On Friday, I joined a crowd of popcorn-crunching neighbors to watch a late-night screening of Christopher Nolan’s “Oppenheimer.” I haven’t seen a movie theater so packed — with some polite reshuffling as ticket holders requested their assigned seats from movie hoppers who had sneaked in — since before the pandemic.
The film left me a little cold. Although it is undeniably a technical achievement and a cleverly constructed movie, the way its characters sped through overly clever, self-aware dialogue dealing with the weighty ethics of atomic weapons felt artificial and hollow. People don’t talk that way in real life, do they?
Workday conversations, even among scientists and engineers, don’t usually swirl around the potentially civilization-altering consequences of the work. And yet somehow, this summer, it feels like they do. We’re now grappling with how a new technology may shape the future, and arguing over the perceived dangers of proceeding with what we have recently learned is possible.
In many ways, the question of the year is: “What should be done about A.I.?” In an interview with The Guardian, Nolan described leading A.I. researchers as referring to this being their “Oppenheimer moment.” But the discussion that’s arisen from the advances in A.I. is more deliberate and complex than any movie dialogue.
A raft of opinions have been offered on the race for artificial intelligence, most often calls for restraint, for caution, for a halt, for a slowdown or for a complete pause. But whom are we arguing against? In a guest essay, Alexander Karp, the chief executive of Palantir Technologies, which develops software with military applications, provides us with a clear version of the other side of the debate. He argues for embracing the battlefield-changing potential of artificially intelligent weapons. And he makes the case that, as with the development of the atomic bomb, it would be irresponsible for the United States not to lead this effort.
If you look at the wars around the world without rose-tinted glasses, it’s hard to imagine A.I.-powered weaponry not soon playing a decisive role on the battlefield. In recent years, drone combat has changed the nature of infantry and mechanized warfare in the conflicts in Nagorno-Karabakh and Ukraine. It’s also not hard to imagine that, given the recent progress in A.I., more fully autonomous and lethal packs of battle drones might be unleashed to cloud the skies in whatever strife flares up in the years to come.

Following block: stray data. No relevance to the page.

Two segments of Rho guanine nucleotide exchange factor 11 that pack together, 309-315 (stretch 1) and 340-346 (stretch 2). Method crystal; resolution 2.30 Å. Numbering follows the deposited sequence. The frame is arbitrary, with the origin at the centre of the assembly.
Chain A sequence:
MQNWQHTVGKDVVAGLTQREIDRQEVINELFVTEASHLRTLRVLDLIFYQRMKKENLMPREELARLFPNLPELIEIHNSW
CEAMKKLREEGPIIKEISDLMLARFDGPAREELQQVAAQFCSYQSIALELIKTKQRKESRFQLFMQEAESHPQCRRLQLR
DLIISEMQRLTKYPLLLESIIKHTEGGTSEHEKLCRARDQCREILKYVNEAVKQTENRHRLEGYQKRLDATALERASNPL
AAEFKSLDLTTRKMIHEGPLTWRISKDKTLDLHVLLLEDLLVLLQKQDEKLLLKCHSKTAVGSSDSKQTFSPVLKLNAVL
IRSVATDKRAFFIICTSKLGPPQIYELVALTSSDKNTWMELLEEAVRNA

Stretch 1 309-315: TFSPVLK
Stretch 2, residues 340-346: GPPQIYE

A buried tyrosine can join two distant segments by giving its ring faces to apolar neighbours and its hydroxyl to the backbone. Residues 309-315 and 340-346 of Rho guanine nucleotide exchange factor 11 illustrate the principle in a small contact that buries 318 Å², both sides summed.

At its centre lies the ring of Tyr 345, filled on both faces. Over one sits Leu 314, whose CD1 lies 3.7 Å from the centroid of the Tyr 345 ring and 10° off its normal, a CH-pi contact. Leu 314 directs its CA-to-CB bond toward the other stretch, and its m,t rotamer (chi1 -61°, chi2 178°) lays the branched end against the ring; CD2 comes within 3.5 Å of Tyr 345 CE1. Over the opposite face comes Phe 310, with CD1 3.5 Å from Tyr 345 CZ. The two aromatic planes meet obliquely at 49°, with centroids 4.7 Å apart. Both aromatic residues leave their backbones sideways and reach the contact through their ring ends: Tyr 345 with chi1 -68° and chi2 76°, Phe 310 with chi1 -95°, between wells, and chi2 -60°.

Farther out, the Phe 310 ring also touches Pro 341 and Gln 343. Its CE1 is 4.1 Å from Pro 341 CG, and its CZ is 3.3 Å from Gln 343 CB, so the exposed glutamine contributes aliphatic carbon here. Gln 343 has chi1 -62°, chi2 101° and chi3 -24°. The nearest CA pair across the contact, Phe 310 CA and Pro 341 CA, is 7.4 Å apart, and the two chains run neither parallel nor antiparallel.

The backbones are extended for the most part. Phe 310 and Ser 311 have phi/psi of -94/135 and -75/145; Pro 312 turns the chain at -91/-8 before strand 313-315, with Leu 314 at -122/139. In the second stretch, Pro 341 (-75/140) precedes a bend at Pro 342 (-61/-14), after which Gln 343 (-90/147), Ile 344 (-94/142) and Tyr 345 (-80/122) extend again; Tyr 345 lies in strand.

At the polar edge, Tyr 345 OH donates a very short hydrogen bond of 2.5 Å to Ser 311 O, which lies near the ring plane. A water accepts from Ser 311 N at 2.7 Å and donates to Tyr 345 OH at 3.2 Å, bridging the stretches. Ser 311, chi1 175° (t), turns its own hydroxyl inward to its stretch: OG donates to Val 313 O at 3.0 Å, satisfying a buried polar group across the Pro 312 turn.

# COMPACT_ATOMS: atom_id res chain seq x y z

It’s not that I want to hear this argument because I agree with it. If the question is should we build creative and intelligent deadly machines reminiscent of “The Terminator,” the answer to me is clear: You don’t — and you should build consensus with your adversaries on that point.
There’s also a second similarity between today and when Oppenheimer’s team of scientists raced to develop the bomb. As underscored in Nolan’s film, there was an element of uncertainty before the first test explosion in New Mexico, known as Trinity: The physicist Edward Teller had calculated that the blast might unleash an out-of-control chain reaction, setting the atmosphere on fire in a nuclear blaze and ending life on earth.
Although Teller’s scenario was determined to be exceedingly unlikely and the test continued, a parallel fear lurks in the hearts of those developing artificial intelligence: that a test system, learning from our global public archive of open-source code about machine learning, may be able to gain agency and begin to improve its own design. If allowed to do so, it might rapidly create a form of genuinely alien intelligence that feels no further need for humanity. This is Teller’s atmospheric blaze scenario but for A.I.
Karp is not a disinterested party here. His company stands to benefit from increased investment in military A.I. At the same time, in his writing and public speaking over the years, he has maintained a consistent perspective and vigorous critique of the culture of Silicon Valley that considers itself above the grubby problems of national defense. His consistency makes him an excellent candidate to make this case.
I hope you’ll read Karp’s guest essay to understand better the type of argument that will most likely prevail in the halls of military power unless there’s a strong, immediate global effort to defuse it.
If current dreams of artificial intelligence are realized, this technology will soon become a disruptive force throughout society and an autonomous, fearsome weapon for those who would use it to dominate the battlefield. Without credible evidence that countries like China, Russia, Iran and North Korea would sit out this arms race, I find it hard to imagine a version of Karp’s view not ultimately becoming our reality.